It has been said by some that this is rebellion; that it is setting up a separate government in the State of Virginia. But sir, I contend that this is neither revolution nor rebellion. It is merely doing what we are bound to do in this exigency, for the protection of our lives and property. Rebellion implies a guilty knowledge and intent against the law and authority of the land. Murder implies a guilty intent on the part of the party who commits it. The murderer deliberately lies in wait with malice aforethought to take the life of his fellow man; but the man who is caught in an exigency and meets his fellow man who attempts to take his life, if he defends himself and kills his assailant, is not a murderer. He merely acts in self-defense. There is none of the attendants of murder attaching to the transaction. He is simply doing that which is necessary to protect his life.
So it is with our action here. The Constitution of the United States guarantees to every State (and, I take it, only to the loyal people of that State,) the right of a republican form of government. Our Declaration of Rights of the State of Virginia, declares that the people have the right to peaceably assemble and to alter or amend their form of government, when it may become necessary. Now, sir, this exigency is upon us. The Government of the State is in rebellion against the United States - against the laws and loyal people of Virginia, are bound to take immediate action to protect their lives and their property. We, then, assemble peaceably, in this exigency. We assemble lawfully, being sent here by the loyal people of Virginia, according to the mode prescribed by the Convention which met in this city in May last, to do whatever is necessary to be done for the safety and protection of the loyal people of Virginia. And, sir, I would not be afraid to-day to place my position and that of this Convention, for legality, and to stake my life upon it, before the best jurists and statesmen in the civilized world, who understand anything about constitutional liberty, and the facts with which we are surrounded, and risk their decision. It would and must be in our favor. Reason, common sense, precedent, everything, justifies us in carrying out this proposition. I find, sir, a high precedent in looking into the acts of our fathers in the time of the revolution - when Lord Dunmore left the seat of Government of Virginia and went on board the man-of-war, with his Council.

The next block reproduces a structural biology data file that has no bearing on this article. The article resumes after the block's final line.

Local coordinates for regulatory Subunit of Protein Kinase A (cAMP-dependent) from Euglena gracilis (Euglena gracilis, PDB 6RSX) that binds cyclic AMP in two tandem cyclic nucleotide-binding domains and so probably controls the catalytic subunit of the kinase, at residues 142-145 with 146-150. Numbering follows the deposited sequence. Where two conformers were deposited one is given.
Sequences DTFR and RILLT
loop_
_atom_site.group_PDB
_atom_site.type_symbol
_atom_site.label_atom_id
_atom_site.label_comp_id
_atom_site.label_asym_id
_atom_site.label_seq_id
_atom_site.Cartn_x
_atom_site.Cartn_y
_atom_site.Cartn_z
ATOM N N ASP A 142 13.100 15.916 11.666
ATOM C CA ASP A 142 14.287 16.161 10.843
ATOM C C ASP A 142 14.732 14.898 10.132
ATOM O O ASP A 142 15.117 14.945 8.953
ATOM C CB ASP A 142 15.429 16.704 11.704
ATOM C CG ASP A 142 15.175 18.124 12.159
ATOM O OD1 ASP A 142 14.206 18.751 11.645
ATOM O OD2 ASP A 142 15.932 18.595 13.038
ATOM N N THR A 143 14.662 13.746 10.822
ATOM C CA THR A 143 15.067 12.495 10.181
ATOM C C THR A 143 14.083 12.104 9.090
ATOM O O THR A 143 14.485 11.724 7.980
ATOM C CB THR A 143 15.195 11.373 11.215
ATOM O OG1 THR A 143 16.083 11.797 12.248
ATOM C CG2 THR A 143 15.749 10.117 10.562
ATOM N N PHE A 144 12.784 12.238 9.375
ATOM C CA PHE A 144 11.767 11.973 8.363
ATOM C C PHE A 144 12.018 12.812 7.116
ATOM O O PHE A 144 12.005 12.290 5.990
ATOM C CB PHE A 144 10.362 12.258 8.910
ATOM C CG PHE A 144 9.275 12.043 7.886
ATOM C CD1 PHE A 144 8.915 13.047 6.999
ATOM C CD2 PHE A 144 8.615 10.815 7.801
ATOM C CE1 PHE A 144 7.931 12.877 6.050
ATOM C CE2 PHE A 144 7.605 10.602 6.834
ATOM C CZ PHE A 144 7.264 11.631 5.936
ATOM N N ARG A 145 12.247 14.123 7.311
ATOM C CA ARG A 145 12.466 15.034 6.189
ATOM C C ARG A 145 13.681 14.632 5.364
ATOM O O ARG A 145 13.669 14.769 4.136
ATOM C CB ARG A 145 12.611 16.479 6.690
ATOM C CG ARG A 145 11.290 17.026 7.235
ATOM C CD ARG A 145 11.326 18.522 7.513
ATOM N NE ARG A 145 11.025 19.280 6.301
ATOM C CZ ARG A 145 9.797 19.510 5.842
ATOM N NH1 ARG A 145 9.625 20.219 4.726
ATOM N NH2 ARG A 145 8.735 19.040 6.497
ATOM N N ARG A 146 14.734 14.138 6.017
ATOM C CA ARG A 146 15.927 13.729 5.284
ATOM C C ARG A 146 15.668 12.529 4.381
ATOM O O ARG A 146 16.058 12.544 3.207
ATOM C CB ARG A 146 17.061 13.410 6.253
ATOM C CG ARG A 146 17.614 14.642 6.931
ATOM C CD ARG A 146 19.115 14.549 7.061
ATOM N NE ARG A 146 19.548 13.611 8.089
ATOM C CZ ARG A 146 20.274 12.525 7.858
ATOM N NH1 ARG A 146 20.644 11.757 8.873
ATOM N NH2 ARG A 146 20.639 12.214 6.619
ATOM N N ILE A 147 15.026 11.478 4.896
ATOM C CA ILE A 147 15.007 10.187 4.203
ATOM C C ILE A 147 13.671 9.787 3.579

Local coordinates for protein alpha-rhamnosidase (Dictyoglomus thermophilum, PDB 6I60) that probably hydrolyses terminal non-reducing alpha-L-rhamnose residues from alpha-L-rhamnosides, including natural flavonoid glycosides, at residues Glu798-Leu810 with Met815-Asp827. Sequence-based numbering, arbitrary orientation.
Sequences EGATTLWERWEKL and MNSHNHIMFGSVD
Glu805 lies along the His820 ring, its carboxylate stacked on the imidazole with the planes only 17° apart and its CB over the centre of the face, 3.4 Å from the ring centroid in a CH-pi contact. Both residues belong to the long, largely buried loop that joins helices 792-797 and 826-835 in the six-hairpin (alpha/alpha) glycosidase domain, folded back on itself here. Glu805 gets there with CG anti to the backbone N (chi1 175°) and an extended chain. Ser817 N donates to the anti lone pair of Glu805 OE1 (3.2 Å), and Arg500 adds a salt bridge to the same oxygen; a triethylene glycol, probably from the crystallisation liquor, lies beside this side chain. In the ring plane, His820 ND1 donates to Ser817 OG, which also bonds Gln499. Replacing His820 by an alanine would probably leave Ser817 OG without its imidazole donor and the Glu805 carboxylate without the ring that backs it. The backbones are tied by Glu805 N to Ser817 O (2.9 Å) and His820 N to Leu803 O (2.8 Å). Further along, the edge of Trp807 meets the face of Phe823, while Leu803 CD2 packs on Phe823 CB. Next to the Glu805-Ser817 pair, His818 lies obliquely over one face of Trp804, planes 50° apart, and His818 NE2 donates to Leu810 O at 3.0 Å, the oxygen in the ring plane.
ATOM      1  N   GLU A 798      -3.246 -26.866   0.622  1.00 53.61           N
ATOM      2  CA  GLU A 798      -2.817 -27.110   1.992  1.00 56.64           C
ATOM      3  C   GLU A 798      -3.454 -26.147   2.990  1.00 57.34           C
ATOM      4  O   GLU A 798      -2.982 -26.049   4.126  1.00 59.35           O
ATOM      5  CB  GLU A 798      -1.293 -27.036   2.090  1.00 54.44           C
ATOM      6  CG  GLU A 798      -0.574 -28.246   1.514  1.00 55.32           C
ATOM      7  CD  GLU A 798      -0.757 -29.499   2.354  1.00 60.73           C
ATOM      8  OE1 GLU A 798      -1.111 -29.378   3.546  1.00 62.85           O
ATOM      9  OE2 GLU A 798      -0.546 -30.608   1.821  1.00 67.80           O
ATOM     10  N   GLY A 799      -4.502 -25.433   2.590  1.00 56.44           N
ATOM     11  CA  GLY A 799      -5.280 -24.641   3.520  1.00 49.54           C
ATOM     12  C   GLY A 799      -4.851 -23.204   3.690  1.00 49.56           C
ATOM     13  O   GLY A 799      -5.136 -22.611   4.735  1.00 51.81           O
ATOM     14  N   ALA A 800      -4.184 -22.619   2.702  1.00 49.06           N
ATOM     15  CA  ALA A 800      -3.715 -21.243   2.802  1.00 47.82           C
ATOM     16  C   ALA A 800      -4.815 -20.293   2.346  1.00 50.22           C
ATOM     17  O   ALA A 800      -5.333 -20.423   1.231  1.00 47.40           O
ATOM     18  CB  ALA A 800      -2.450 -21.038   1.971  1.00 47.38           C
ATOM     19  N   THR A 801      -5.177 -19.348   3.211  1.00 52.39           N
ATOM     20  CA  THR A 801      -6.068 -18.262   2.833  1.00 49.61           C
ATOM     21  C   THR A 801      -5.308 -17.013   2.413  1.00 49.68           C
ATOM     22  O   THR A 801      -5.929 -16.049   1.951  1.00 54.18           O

Speaking of the power of the President of the United States to decide which is the true government, where there are two governments in a State, and one or both of which claim the protection of the President under the Constitution of the United States, Chief Justice Taney says: